The terms “nonprofit” and “not-for-profit” are often used interchangeably. Neither one makes a profit. Both are regulated differently from companies that do make a profit, and both are tax exempt. Despite the similarities, there are subtle differences. Nonprofits and not-for-profits use their incomes differently. Their memberships are different. From a banking perspective, there are differences. From a tax perspective, although both are tax exempt, the IRS has different requirements for granting tax exempt status.
Use of Income
Nonprofits and not-for-profits are not allowed to make a profit, but they might generate income. Any income generated by a nonprofit must be returned to the organization to accomplish the goals for which it was established. For example, a nonprofit with a goal of helping people in need may offer financial assistance to victims of a natural disaster. Any income generated by a not-for-profit may be distributed to its members. For example, a not-for-profit may pay trip expenses for a member who participates in fund raising.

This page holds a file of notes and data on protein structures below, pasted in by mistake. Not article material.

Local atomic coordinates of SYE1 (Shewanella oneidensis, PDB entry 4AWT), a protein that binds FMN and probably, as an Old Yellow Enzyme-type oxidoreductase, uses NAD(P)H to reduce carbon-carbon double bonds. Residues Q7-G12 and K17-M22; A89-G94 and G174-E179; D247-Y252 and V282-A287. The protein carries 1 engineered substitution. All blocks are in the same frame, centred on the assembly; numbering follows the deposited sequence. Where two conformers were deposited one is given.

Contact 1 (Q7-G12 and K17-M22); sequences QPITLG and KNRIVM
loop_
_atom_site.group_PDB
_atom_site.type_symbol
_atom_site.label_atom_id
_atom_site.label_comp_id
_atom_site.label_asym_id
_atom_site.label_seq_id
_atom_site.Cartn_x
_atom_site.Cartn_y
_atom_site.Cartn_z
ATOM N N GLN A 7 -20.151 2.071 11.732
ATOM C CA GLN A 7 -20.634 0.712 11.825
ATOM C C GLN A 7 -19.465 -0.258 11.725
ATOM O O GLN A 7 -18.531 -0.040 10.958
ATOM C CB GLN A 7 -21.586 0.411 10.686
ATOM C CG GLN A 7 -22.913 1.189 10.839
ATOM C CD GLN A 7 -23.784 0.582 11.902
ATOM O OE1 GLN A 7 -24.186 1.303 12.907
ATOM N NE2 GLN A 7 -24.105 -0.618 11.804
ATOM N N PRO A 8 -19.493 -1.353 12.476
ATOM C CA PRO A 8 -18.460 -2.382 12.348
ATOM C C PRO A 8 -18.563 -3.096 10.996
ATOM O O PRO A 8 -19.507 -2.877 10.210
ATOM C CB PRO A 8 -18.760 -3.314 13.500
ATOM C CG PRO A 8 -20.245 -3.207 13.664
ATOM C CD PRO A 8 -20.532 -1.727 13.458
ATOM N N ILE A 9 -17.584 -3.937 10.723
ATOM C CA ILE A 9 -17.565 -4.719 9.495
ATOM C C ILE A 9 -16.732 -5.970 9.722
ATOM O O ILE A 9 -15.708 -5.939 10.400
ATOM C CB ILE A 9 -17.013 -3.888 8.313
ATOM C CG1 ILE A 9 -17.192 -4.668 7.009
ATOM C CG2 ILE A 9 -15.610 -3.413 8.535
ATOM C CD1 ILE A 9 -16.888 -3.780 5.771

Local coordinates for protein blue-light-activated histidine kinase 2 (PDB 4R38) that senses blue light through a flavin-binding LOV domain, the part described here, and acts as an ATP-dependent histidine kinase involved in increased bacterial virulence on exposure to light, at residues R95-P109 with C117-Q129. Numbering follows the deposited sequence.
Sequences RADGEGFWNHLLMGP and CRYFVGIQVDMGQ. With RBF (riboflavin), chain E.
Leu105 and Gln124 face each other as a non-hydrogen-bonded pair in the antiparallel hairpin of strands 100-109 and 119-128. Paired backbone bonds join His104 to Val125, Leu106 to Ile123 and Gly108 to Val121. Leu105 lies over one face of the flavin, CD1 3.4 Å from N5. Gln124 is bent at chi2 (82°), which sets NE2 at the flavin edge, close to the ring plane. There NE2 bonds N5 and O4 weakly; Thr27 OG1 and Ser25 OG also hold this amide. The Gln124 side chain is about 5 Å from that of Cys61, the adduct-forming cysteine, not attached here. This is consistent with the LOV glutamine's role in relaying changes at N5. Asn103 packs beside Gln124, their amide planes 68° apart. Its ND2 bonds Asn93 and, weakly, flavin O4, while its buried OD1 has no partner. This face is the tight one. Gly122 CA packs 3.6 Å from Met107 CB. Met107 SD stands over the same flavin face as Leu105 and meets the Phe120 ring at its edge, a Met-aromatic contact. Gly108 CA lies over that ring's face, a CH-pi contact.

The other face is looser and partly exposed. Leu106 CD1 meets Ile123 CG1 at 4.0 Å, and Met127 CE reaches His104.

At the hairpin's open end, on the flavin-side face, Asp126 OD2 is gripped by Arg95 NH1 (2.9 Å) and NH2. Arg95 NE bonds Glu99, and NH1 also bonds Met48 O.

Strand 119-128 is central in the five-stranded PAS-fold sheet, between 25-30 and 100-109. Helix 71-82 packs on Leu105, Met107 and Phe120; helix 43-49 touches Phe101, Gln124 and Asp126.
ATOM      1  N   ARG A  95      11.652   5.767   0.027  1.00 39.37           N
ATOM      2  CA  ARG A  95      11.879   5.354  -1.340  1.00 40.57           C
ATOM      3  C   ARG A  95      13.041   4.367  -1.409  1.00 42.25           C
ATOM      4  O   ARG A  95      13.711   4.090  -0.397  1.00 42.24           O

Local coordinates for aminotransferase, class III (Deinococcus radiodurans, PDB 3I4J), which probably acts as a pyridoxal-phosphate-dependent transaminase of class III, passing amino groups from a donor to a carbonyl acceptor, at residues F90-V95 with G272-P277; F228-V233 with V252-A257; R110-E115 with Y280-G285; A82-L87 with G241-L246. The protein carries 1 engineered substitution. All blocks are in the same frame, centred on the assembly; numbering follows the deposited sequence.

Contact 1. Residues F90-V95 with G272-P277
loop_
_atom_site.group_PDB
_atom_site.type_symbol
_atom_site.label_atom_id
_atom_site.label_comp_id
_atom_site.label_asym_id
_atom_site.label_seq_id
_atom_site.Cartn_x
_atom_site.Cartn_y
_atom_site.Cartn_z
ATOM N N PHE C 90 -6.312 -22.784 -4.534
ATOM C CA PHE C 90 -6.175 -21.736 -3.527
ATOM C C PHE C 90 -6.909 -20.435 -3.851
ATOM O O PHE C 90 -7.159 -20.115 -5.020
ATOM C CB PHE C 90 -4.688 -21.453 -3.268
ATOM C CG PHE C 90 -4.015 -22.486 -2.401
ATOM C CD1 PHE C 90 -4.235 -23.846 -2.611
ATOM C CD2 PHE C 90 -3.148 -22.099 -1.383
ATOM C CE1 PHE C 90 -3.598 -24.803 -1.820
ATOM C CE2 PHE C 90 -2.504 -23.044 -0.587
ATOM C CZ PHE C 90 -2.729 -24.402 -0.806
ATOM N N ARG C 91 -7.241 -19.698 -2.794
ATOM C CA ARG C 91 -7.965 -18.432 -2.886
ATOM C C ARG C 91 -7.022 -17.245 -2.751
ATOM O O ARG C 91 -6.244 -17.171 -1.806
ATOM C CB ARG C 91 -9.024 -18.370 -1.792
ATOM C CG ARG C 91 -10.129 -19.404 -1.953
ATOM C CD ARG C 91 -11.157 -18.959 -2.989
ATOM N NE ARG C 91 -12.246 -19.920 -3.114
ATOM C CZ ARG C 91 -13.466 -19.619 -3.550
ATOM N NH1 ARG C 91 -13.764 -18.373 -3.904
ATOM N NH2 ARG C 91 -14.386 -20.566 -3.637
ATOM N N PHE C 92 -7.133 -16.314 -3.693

The difference between a nonprofit and a not-for-profit can be in the organization’s membership. A member of a nonprofit could be an employee or volunteer, neither of whom benefits from the organization’s income. Employees of a nonprofit earn salaries that do not depend on the organization’s fund raising efforts. Volunteers, by definition, do not benefit from the organization’s income. A not-for-profit may have members who do benefit from the organization’s income. For example, a child who participates in fund raising efforts, such as selling candy, might benefit by having the organization pay his way to camp.
For the purpose of opening accounts that do not incur a service charge, a bank may distinguish between nonprofits and not-for-profits. From a banking perspective, whether an organization has a legal existence separate from its membership is what determines the difference. A nonprofit typically receives a charter at a state or national level, so it has a separate legal existence from its members. A church is an example of a nonprofit. A not-for-profit does not have a separate legal existence from its members. A social club is an example of a not-for-profit.
IRS Publication 557, “Tax-Exempt Status for Your Organization,” indicates that both nonprofits and not-for-profits are tax exempt as long as they meet the requirements of the tax code for their type of organization. A public charity - a nonprofit - must meet 501(c)(3) requirements, which state that it must be organized and operated exclusively for one of several purposes, including religious, charitable and educational purposes. A social or recreation club - a not-for-profit - must meet 501(c)(7) requirements, which state that it must be organized for pleasure, recreation and other similar non-profitable purposes.
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